Britain's Channel 4 screened a film 'It Shouldn't Happen to a Muslim' on 7 July 2008. The film was accompanied by a pamphlet Muslims Under Siege: Alienating Vulnerable Communities, written by Peter Oborne and James Jones, who are professional journalists. The slim pamphlet covers a substantially larger ground than the contents of the film and investigates the atmosphere of hate, discrimination and vilification surrounding Muslims in Britain. It focuses on the role of the media, the far-right political parties and (some of) the Anglican clergy in fuelling and reinforcing mistrust and hostility towards Muslims. It provides instances of the manner in which some of Britain's leading journalists and commentators distort and misrepresent Islam and how some of the popular newspapers in the country give credence to fabricated stories about Muslims which inflame passions and further demonise them. The authors point out that Muslims in Britain are easily targeted with impunity because they are generally poor, vulnerable and powerless.
Oborne and Jones, who are members of the Church of England, point out that Islamophobia is widespread in British society and can be encountered in respectable newspapers, literary circles and sections of the clergy. Islamophobia remains, they say, "Britain's last remaining socially respectable form of bigotry." They quote the Guardian columnist Polly Toynbee who brazenly wrote, "I am an Islamophobe and proud of it". Toynbee often portrays Islam as bloodthirsty, hate-filled and opposed to civilized values.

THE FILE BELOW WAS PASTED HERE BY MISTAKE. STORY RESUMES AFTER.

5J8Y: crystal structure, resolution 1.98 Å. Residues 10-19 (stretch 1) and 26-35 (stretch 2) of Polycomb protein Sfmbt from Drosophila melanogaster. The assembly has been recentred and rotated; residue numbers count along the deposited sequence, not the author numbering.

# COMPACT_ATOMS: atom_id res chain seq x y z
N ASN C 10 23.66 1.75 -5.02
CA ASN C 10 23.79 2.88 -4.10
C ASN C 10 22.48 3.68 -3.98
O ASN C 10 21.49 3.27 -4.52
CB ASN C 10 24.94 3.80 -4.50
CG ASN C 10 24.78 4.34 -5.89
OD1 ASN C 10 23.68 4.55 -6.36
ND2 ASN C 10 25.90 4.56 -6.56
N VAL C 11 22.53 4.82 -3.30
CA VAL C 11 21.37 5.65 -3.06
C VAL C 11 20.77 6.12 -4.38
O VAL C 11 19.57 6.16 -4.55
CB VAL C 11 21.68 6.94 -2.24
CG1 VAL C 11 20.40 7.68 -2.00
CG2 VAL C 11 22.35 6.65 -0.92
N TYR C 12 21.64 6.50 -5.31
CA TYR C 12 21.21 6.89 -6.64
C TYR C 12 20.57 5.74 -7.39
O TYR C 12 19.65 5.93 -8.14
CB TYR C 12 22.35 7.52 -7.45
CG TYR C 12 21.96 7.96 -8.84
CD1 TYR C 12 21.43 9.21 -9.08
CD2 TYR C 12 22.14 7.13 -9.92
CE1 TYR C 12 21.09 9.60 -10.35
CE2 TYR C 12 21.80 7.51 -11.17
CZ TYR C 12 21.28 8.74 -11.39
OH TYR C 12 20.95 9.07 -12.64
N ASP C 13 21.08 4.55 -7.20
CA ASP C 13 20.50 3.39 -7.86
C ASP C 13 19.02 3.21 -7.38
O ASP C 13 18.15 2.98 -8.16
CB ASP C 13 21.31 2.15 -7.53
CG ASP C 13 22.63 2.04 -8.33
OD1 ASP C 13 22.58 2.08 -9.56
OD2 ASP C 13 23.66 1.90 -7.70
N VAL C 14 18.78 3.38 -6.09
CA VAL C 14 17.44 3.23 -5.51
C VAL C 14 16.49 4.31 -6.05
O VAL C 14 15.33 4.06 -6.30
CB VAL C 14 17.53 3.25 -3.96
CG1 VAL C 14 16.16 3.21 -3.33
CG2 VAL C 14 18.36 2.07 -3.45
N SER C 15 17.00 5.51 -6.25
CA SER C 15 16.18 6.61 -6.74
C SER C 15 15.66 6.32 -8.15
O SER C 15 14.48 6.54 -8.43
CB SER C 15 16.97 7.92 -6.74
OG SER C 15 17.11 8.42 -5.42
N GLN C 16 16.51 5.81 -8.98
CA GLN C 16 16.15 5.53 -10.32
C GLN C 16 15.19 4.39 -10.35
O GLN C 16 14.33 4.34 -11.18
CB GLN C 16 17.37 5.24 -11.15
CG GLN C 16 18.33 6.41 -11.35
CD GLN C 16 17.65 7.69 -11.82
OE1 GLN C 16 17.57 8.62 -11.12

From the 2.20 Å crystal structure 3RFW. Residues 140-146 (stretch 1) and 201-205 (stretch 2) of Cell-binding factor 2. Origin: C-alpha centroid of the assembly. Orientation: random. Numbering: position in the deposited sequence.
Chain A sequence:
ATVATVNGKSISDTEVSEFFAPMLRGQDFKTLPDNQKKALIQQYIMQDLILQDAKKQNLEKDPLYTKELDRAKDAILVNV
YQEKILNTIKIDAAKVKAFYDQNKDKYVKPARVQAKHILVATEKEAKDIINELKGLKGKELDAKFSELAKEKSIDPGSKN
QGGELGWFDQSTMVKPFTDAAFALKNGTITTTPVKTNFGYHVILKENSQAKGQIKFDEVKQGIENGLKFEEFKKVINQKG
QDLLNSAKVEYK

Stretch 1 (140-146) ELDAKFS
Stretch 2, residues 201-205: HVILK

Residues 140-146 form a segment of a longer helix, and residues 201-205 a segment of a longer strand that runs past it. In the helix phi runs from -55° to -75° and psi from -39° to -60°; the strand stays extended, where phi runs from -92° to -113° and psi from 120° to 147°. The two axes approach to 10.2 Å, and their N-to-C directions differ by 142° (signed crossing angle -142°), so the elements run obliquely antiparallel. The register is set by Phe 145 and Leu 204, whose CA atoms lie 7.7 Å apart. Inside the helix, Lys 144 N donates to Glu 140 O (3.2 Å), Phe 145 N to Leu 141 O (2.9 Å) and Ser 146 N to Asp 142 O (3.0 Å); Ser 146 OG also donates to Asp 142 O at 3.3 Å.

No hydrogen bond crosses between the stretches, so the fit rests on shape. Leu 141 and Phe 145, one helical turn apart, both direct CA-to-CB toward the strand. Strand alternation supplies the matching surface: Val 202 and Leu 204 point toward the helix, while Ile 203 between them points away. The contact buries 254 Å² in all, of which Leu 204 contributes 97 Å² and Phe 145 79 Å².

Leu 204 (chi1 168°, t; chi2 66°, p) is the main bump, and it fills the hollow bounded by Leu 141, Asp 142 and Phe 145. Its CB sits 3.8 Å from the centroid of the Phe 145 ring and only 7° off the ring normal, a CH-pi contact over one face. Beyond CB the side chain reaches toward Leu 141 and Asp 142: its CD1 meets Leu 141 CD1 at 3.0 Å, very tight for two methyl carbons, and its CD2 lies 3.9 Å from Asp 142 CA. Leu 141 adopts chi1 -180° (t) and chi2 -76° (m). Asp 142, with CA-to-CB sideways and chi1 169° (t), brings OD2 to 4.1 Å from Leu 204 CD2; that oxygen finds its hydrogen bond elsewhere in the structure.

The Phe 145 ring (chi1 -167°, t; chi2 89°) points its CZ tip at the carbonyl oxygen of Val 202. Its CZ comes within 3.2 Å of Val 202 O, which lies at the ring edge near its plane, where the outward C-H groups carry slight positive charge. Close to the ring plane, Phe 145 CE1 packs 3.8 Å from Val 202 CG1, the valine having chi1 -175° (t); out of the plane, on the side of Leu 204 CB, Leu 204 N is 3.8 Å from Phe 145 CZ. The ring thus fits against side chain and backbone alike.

Some of Britain's leading newspapers have no qualms in publishing fabricated stories about Muslims which reinforce stereotypes and mistrust about Muslims. On 7 October 2006 the Sun newspaper splashed a sensational story about how a "Muslim hate mob" had vandalized a house near Windsor. The paper reported that local Muslims in Windsor were waging a vendetta against four British soldiers who hoped to rent a house in the area on their return from Afghanistan. One can well imagine how millions of readers of the Sun must have felt about Muslims on reading the report. However, an investigation by Oborne and Jones revealed that though the incident did occur, it had nothing to do with Muslims. In fact, as they found out, no Muslims lived in the residential colony at Montagu Road, where the incident happened. The police also denied any involvement of Muslims in the incident.
The facts, as reported by the Windsor Express a day earlier, were quite revealing. The local army barracks had received three anonymous phone calls the previous week, not from Muslims as the Sun had maliciously and falsely reported, but from local residents. The anonymous calls objected to the presence of soldiers because this would lower property prices in the area. The Windsor Express also reported that about 40 local residents had signed a petition expressing their objection to the soldiers moving in. Evidently, the Sun had twisted and distorted the whole incident to give it an anti-Muslim slant.
The Sun was forced to admit that there were problems with its story. In the meantime, the Press Complaints Commission exerted pressure on the newspaper to come clean about the matter. Eventually, the Sun published a half-hearted apology.